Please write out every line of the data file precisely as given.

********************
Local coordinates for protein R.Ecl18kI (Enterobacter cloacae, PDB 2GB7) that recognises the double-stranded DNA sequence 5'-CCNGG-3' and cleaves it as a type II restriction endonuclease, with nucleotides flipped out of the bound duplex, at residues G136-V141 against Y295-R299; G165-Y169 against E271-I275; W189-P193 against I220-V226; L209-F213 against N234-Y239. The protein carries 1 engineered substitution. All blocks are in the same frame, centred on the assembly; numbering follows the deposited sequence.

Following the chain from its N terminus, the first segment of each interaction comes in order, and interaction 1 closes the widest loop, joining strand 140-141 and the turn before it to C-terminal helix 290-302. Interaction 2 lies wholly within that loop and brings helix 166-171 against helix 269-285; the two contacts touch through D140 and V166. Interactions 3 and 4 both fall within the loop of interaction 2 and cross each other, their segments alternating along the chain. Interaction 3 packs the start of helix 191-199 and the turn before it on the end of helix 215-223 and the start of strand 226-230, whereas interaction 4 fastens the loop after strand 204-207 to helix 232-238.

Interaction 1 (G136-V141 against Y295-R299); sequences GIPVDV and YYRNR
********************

Local coordinates for protein R.Ecl18kI (Enterobacter cloacae, PDB 2GB7) that recognises the double-stranded DNA sequence 5'-CCNGG-3' and cleaves it as a type II restriction endonuclease, with nucleotides flipped out of the bound duplex, at residues G136-V141 against Y295-R299; G165-Y169 against E271-I275; W189-P193 against I220-V226; L209-F213 against N234-Y239. The protein carries 1 engineered substitution. All blocks are in the same frame, centred on the assembly; numbering follows the deposited sequence.

Following the chain from its N terminus, the first segment of each interaction comes in order, and interaction 1 closes the widest loop, joining strand 140-141 and the turn before it to C-terminal helix 290-302. Interaction 2 lies wholly within that loop and brings helix 166-171 against helix 269-285; the two contacts touch through D140 and V166. Interactions 3 and 4 both fall within the loop of interaction 2 and cross each other, their segments alternating along the chain. Interaction 3 packs the start of helix 191-199 and the turn before it on the end of helix 215-223 and the start of strand 226-230, whereas interaction 4 fastens the loop after strand 204-207 to helix 232-238.

Interaction 1 (G136-V141 against Y295-R299); sequences GIPVDV and YYRNR